Introduction to the 433
Just a few short months ago, Intel introduced the Celeron 366, and more recently, the 400. Is Intel finally giving the Celeron the respect it deserves, and end users a truly great deal on high-powered, budget computing? Industry insiders and folks with any ounce of common sense are already suspecting that the gesture isn't completely magnanimous.
So why the sudden Celeron push into the high-end sector of the market? Well, Intel is in a somewhat delicate situation right now. On one hand, they have the better-than-expected Celeron line; very low margin, very popular. It's beginning to cut into their cash-cow Pentium II (and soon Pentium III) line of processors, and that's definitely not good for Intel.
Two sides of the coin
On the other hand, AMD's low cost K6-2 line is starting to gain a lot of momentum, especially in the hot sub-$1000 PC market. With the imminent release of the K6-3 (which is positioned to compete directly with the Pentium III), Intel has to both beef up performance and lower prices in order to keep AMD from gaining a stronger foothold.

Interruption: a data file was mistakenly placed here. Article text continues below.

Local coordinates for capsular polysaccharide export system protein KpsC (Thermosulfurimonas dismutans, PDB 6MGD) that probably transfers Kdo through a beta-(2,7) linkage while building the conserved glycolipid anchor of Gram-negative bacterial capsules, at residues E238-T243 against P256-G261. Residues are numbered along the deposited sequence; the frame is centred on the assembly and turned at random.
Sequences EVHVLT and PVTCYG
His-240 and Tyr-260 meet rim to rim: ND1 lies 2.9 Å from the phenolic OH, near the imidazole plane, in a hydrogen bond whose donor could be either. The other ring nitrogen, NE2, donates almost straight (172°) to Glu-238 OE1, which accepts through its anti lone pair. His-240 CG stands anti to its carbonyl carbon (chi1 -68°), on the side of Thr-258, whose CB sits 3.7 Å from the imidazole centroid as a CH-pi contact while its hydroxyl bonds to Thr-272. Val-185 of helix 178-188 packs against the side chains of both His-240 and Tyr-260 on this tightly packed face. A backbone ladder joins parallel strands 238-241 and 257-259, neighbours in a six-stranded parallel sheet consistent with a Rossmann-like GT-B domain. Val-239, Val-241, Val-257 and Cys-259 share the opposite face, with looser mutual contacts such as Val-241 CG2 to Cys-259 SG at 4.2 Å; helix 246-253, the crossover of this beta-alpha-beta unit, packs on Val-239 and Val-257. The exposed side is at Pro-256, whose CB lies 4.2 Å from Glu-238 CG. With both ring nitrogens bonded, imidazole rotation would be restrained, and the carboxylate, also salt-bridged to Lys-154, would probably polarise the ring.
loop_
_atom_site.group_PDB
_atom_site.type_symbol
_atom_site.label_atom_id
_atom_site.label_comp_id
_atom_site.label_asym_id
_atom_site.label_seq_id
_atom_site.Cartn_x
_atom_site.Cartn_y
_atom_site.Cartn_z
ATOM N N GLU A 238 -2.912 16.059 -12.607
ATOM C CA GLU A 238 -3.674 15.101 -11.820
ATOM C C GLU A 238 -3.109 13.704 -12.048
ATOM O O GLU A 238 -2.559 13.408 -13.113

This brings us to Intel's newest chip, the Celeron 433. Following in the line of previous Celeron processors, the 433 brings even more speed to the low end, and surpasses the initial K6-3 400 in clock speed (which really speaks nothing of performance). But how does this sub-$200 CPU compare in the test labs? Let's take a look…